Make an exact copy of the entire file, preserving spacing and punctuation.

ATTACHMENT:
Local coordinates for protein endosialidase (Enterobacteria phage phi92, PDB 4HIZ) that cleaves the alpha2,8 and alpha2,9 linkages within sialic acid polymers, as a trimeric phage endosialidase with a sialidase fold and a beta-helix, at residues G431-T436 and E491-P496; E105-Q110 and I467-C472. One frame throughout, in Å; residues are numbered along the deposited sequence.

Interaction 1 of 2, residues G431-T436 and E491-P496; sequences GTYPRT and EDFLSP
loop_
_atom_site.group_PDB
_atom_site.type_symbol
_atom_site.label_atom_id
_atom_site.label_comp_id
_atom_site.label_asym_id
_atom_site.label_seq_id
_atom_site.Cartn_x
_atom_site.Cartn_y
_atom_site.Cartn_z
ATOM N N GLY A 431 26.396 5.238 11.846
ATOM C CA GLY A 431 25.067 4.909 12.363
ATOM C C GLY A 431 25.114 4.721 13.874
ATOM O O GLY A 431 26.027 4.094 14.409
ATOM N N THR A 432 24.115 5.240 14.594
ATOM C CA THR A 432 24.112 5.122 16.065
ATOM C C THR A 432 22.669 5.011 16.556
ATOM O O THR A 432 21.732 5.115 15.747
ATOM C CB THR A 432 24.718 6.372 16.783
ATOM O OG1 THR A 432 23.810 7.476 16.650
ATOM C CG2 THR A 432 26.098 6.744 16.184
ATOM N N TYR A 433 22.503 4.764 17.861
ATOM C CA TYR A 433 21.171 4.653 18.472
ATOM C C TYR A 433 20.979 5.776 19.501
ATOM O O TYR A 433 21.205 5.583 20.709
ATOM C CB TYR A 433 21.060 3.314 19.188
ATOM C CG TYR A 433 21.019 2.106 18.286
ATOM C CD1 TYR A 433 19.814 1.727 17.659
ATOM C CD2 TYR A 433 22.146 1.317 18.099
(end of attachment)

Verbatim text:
Local coordinates for protein endosialidase (Enterobacteria phage phi92, PDB 4HIZ) that cleaves the alpha2,8 and alpha2,9 linkages within sialic acid polymers, as a trimeric phage endosialidase with a sialidase fold and a beta-helix, at residues G431-T436 and E491-P496; E105-Q110 and I467-C472. One frame throughout, in Å; residues are numbered along the deposited sequence.

Interaction 1 of 2, residues G431-T436 and E491-P496; sequences GTYPRT and EDFLSP
loop_
_atom_site.group_PDB
_atom_site.type_symbol
_atom_site.label_atom_id
_atom_site.label_comp_id
_atom_site.label_asym_id
_atom_site.label_seq_id
_atom_site.Cartn_x
_atom_site.Cartn_y
_atom_site.Cartn_z
ATOM N N GLY A 431 26.396 5.238 11.846
ATOM C CA GLY A 431 25.067 4.909 12.363
ATOM C C GLY A 431 25.114 4.721 13.874
ATOM O O GLY A 431 26.027 4.094 14.409
ATOM N N THR A 432 24.115 5.240 14.594
ATOM C CA THR A 432 24.112 5.122 16.065
ATOM C C THR A 432 22.669 5.011 16.556
ATOM O O THR A 432 21.732 5.115 15.747
ATOM C CB THR A 432 24.718 6.372 16.783
ATOM O OG1 THR A 432 23.810 7.476 16.650
ATOM C CG2 THR A 432 26.098 6.744 16.184
ATOM N N TYR A 433 22.503 4.764 17.861
ATOM C CA TYR A 433 21.171 4.653 18.472
ATOM C C TYR A 433 20.979 5.776 19.501
ATOM O O TYR A 433 21.205 5.583 20.709
ATOM C CB TYR A 433 21.060 3.314 19.188
ATOM C CG TYR A 433 21.019 2.106 18.286
ATOM C CD1 TYR A 433 19.814 1.727 17.659
ATOM C CD2 TYR A 433 22.146 1.317 18.099